Preventing Replay Attacks After the BCH Hard Fork

Hard forks that result in new cryptocurrencies present unique opportunities and challenges for crypto exchange operators. One challenge that Poloniex faced after the recent Bitcoin Cash hard fork was protecting our customers against replay attacks. Since the development team behind the SV chain opted not to implement replay protection until nearly...

Hard forks that result in new cryptocurrencies present unique opportunities and challenges for crypto exchange operators. One challenge that Poloniex faced after the recent Bitcoin Cash hard fork was protecting our customers against replay attacks. Since the development team behind the SV chain opted not to implement replay protection until nearly two weeks after the fork, Poloniex engineers were tasked with devising a solution.

Many in the community were curious as to how Poloniex tackled this particular challenge, so we decided to provide some insight.

blogimg-polo-replay

What is a replay attack?

While the name implies some kind of malicious act, replay attacks are something that can occur due to the confusion that nodes experience after a hard fork. This confusion can lead to token holders unintentionally sending transactions on one of the new chains, resulting in a loss of funds.

Prior to the hard fork, Bitcoin Cash nodes are all listening for new valid Bitcoin Cash transactions. When a node hears a new transaction, it performs a mathematical test that allows it to verify whether or not the sender is the true owner of the funds. If this mathematical test tells the node that the transaction is valid, it will tell the other nodes in the network and the transaction will eventually get added to the blockchain.

Immediately after the hard fork, some node operators upgraded to the Bitcoin ABC chain and some to the SV chain. A replay attack occurs when a node on one chain hears a transaction intended for the other chain that sounds valid so it communicates it to the rest of the network. For example, Alice sends 1 Bitcoin ABC to Bob and ends up also unintentionally sending 1 Bitcoin SV to Bob as well. Her transaction got “replayed” on the second chain.

Why does this happen?

To understand why this happens, we have to take a look under the hood of a Bitcoin Cash transaction.

If Alice has a wallet with 15 bitcoin cash, she doesn’t own 15 individual BCH - she owns multiple chunks of bitcoin cash, called outputs, that add up to 15 bitcoin cash. For example, Alice’s 15 BCH might be a combination of two outputs: 10 BCH and 5 BCH. Immediately after the Bitcoin Cash hard fork when the blockchain split, Alice now has identical outputs on two different blockchains: 10 BCH-ABC, 5 BCH-ABC and 10 BCH-SV, 5 BCH-SV. The same private key can be used to move all of these outputs.

For simplicity, let’s say Alice wants to send her 5 BCH-ABC to Bob (though transactions typically involve a combination of multiple outputs). Using her private key, she signs a message that says send this specific output of 5 BCH-ABC to Bob. At this point, a BCH-ABC node can perform the mathematical test we mentioned earlier that proves that Alice possessed the private key to send this transaction. The problem arises when a Bitcoin SV node “overhears” this transaction. The Bitcoin SV node can perform the same mathematical test and come to the conclusion that Alice used her private key to send the specific output of 5 BCH SV to Bob.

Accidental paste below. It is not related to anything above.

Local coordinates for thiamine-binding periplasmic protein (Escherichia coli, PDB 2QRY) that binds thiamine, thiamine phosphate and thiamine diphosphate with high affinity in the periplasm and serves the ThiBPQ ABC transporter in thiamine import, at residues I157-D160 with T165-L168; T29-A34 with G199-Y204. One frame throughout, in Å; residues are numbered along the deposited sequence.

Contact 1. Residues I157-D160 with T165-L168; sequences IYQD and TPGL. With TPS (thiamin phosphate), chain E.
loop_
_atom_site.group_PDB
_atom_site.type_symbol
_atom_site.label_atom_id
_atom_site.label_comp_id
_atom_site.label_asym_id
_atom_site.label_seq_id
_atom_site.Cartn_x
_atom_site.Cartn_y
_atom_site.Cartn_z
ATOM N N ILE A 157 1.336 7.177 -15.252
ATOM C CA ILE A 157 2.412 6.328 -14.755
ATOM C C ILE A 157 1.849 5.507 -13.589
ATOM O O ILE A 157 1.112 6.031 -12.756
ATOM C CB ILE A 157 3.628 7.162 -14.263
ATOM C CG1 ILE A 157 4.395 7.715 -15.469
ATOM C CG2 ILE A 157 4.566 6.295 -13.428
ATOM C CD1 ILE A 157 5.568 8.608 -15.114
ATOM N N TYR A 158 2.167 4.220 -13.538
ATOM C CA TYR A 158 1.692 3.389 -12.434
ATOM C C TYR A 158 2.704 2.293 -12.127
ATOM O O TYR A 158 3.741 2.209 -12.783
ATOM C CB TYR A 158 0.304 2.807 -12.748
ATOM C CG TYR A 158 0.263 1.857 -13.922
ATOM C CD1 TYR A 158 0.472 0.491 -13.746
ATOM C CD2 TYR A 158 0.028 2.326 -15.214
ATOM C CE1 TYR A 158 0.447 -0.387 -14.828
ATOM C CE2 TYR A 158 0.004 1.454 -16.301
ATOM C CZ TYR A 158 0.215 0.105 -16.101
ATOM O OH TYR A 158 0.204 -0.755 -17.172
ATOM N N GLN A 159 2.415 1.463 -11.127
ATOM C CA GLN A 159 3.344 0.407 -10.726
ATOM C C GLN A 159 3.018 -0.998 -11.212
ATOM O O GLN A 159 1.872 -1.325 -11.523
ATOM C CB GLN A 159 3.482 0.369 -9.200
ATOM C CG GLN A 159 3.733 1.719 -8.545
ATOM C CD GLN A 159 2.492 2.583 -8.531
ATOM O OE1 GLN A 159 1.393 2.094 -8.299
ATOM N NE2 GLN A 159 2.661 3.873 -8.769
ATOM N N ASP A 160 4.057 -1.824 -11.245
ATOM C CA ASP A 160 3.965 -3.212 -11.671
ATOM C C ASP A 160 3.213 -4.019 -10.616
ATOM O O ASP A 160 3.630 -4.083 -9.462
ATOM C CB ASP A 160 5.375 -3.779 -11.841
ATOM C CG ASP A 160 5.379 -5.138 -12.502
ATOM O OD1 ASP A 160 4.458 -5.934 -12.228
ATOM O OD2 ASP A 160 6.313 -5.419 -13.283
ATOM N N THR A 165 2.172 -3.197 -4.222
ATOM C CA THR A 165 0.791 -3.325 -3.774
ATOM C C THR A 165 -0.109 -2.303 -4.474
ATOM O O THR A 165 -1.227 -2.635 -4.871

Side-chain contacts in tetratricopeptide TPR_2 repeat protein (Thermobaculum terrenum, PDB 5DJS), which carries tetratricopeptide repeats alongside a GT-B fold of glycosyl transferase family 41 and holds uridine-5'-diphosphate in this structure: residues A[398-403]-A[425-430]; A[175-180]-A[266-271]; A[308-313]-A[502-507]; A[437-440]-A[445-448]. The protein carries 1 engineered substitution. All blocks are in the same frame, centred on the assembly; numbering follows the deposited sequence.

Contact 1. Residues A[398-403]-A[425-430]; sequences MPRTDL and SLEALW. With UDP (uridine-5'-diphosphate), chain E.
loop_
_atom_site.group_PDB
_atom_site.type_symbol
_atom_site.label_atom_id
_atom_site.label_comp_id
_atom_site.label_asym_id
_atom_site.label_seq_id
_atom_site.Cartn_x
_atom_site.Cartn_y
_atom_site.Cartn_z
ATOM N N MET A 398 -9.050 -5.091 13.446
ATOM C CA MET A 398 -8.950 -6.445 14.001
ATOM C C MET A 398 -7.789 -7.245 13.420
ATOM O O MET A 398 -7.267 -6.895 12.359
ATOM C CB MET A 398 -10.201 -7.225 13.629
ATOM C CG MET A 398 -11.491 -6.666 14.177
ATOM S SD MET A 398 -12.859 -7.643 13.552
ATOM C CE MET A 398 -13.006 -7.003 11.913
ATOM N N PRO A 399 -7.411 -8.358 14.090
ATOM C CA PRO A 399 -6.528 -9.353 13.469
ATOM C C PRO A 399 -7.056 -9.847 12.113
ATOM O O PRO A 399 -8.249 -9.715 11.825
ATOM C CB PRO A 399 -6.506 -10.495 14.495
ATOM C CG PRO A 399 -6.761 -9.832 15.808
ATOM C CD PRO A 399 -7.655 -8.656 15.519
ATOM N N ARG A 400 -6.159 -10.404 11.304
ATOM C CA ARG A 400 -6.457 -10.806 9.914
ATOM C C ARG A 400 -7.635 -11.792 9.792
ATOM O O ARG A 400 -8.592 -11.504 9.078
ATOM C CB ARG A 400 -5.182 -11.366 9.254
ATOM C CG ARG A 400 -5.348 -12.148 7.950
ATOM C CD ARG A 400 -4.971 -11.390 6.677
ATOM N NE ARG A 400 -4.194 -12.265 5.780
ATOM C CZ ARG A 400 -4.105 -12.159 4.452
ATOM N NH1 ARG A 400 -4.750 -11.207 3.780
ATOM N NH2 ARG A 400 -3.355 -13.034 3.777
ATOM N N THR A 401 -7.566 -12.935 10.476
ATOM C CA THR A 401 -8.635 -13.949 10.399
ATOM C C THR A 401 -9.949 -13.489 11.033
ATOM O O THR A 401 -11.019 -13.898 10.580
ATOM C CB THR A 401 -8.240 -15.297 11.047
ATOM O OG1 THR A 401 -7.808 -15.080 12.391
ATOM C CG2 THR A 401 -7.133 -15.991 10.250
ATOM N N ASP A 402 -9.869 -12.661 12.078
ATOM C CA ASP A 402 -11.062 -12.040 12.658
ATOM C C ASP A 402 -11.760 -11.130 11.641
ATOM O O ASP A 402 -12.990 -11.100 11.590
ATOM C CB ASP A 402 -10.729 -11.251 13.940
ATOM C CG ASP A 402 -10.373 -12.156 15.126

Alice’s digital signature is valid on both chains. Even though she only intended to send 5 BCH-ABC to Bob, she ends up also sending him the matching output of 5 BCH SV as well.

How to prevent replay attacks

As you can see, replay attacks can occur immediately after a hard fork because everyone has identical outputs on two different chains. A digital signature that moves outputs on one chain is capable of moving matching outputs on the other.

However, as both chains are mined separately after the fork, new unique outputs are introduced via new coinbase rewards. A coinbase award on the ABC chain consists of outputs that do not exist on the SV chain, and vice versa. These post fork outputs are key for preventing replay attacks.

Let’s say for example Jimmy is a Bitcoin Cash miner. If after the fork, Jimmy starts mining BCH-ABC and gets a coinbase reward of newly created BCH-ABC, these would be outputs that don’t exist on the SV chain. If he sent these 5 BCH-ABC to Alice, she could then send them to Bob without fear of a replay attack. If a Bitcoin SV node overheard this transaction, it wouldn’t recognize the outputs Alice is trying to send so no Bitcoin SV would move.

Preventing replay attacks with post-fork outputs

Immediately after the fork, Poloniex began collecting a small set of post-fork outputs, or UXTOs. If Alice were a Poloniex customer and requested to withdraw 5 BCH-ABC, we would mix in at least 1 post-fork output. If a BCH-SV node overheard our transaction, the inclusion of the post-fork output would prevent the SV node from recognizing the transaction. The digital signature would move the specified outputs on the ABC chain and not on the SV chain, because those specific outputs do not all exist on the SV chain.

By employing the method of including 1 post fork output with all BCH-ABC and BCH-SV withdrawals, Poloniex was able to operate with confidence that the exchange and its customers would not be subject to loss of funds resulting from replay attacks.

Article by Connor Dempsey

h/t to Marcus Boorstin who led the engineering effort for the BCH hard fork and who, along with Anders Brownworth, provided the technical insight for this article.

Source: blog.circle.com